What do your job listings say about you?

I’ve made reference to a number of job openings over the past year or so, and will likely continue to do so. The majority of those job listings are pretty straightforward — what the job is, what the requirements are, how to contact the employer, etc.

Every once in a while, however, I come across a job listing that goes above and beyond. The latest job opening for Stoltz Marketing Group is just such an example.

It gets the basics of the job across. That much is a given. But it goes farther. It gives the reader a glimpse inside the walls of the shop, the environment, and the sense of humor of at least some of the people within the agency.

Now this isn’t the only one that I’ve seen. Oliver Russell has had job listings that have done something similar. More recently, Rizen Creative has come close with their job listings.

In each case, there is undoubtedly a good writer behind it. They’ve taken the basics of the job and turned it into a piece that is more likely to make the potential employee want to work at their shop.

Well done.

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3 Replies to “What do your job listings say about you?”

  1. So what do you think the anonymous craigslist job postings say? That the company posting them is shady, out to harvest resumes or is looking to test the loyalty of their employees? All of the above?

  2. That’s a good question.

    Overall, I don’t think that an anonymous job posting says that the company is shady. I think it means that they (the employer) are looking for someone who is interested in the job, and not as concerned about the company.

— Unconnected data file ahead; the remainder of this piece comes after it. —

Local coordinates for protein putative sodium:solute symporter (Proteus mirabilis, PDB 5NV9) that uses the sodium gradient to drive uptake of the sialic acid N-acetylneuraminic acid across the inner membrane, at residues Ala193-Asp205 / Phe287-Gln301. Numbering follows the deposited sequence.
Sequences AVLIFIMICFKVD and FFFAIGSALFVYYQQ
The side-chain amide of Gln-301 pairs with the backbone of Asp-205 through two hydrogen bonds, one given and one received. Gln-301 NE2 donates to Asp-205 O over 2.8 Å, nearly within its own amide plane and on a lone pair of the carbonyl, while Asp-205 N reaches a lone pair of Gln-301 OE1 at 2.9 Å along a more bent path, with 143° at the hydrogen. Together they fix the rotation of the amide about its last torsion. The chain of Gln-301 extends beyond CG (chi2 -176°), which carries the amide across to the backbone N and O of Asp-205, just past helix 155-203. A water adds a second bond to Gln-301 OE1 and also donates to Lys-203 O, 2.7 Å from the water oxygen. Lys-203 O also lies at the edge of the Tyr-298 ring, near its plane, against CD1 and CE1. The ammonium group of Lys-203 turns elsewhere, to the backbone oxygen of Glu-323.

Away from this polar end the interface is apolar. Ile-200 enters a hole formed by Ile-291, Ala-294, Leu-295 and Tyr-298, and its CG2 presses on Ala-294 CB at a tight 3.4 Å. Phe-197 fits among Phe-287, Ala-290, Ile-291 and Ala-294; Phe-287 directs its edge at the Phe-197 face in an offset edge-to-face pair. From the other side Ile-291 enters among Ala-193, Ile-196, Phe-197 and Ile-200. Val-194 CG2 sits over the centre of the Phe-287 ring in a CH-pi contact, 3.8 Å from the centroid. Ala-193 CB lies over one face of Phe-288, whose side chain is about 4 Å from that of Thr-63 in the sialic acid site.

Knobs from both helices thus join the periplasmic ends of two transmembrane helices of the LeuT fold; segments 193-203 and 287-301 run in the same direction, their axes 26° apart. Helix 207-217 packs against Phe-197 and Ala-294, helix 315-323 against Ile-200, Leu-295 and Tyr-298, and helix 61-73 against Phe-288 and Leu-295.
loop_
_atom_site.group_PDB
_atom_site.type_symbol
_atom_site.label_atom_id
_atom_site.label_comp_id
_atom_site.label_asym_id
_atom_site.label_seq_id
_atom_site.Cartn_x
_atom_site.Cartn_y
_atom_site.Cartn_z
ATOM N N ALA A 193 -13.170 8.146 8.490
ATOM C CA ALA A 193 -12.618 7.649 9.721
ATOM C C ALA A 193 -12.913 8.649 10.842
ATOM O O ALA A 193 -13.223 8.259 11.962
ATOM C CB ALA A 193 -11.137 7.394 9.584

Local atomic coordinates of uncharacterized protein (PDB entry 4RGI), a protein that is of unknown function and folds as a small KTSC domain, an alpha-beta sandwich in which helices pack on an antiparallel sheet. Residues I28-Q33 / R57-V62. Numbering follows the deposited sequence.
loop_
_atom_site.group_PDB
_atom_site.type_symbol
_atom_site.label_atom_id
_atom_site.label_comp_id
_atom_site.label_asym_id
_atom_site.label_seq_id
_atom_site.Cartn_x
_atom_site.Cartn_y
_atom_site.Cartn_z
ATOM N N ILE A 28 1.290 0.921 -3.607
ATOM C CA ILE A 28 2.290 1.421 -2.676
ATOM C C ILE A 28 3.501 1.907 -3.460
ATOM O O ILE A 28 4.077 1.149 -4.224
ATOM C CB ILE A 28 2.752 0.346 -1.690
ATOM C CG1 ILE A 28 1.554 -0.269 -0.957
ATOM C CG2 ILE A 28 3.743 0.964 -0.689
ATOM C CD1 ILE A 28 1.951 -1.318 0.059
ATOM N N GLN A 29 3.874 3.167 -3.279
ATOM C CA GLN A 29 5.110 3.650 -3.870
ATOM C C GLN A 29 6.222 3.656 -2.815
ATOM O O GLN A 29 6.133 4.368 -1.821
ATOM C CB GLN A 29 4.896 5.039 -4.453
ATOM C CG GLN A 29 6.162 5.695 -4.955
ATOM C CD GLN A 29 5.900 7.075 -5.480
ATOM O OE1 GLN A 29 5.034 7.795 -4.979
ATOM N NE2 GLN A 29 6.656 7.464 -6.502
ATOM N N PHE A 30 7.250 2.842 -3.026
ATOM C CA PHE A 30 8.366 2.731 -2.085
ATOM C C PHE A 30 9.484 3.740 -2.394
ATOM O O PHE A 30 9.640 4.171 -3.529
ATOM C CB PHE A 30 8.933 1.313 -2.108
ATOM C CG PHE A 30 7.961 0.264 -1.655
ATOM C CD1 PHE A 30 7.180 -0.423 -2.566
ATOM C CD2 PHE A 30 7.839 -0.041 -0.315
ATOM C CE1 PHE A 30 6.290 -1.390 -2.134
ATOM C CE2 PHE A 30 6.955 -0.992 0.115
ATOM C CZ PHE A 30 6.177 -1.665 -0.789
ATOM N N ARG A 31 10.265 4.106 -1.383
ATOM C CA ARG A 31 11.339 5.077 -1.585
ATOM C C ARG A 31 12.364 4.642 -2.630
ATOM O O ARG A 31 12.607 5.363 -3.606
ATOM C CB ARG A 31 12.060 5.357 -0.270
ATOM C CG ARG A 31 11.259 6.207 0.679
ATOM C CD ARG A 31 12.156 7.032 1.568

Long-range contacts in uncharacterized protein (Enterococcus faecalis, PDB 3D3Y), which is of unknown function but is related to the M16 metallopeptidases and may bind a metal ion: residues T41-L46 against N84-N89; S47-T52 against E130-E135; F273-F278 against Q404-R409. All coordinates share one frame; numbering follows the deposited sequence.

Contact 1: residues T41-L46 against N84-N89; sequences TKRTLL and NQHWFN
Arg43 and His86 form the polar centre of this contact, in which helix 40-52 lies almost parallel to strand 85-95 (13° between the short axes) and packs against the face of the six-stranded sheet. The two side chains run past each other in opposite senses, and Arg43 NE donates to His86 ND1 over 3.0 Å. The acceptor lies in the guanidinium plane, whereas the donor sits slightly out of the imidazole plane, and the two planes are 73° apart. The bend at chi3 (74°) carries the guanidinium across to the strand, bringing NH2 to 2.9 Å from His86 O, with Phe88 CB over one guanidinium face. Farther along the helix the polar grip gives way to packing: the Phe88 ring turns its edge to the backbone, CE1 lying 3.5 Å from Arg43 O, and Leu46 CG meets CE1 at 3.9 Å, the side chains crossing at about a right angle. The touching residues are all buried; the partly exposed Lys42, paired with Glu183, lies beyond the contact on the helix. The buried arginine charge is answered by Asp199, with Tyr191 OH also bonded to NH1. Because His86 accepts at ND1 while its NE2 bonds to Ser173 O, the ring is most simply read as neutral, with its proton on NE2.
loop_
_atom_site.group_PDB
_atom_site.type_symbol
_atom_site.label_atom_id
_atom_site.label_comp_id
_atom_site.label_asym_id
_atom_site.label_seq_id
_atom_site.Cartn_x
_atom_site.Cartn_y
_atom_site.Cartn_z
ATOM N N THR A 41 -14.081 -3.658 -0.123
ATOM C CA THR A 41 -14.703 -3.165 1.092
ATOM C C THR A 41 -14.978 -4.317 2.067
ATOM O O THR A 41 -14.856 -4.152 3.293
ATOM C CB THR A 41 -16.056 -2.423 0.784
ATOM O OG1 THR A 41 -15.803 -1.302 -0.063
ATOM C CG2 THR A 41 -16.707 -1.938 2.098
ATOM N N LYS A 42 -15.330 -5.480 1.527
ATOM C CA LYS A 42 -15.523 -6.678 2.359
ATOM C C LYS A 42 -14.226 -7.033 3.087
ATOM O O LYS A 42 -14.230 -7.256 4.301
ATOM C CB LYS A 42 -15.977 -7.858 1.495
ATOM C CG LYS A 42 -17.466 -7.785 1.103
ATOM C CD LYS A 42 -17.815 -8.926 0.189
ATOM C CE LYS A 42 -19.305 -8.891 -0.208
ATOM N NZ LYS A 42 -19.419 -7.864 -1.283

I also think that potential employees are more hesitant to blindly send in a resume based on a completely anonymous job listing. I would assume that they would like to at least have an idea who is doing the hiring, and may send an email asking for those details. So the next natural question, to me at least, is why not include that information in the initial post? Save yourself a little time by answering the question before it is asked.

    I can see the argument on both sides as to anonymous job postings, and in the end the best suggestion I can make is to stick with whatever you’re comfortable with.

  3. I like this post because I hate that companies invest so little in writing quality job postings. I do, actually, think far less of companies that post anonymous ads. In the same way that the Stoltz ad exhibits a great deal of confidence and quality, ads that say “apply in person, 555 Main Street,” exhibit laziness.

    I’d be willing to bet there’s a marked difference between the job applications used at Stoltz vs. the anonymous jobs, too. There’s nothing that says “we don’t really give a crap” like tear-off generic application forms that ask for your elementary school “field of study.”

    Here’s an idea: how about an online job posting site that filters out anonymous postings, and maybe even goes so far as to rate, or allow viewers to rate, job postings for quality of content?

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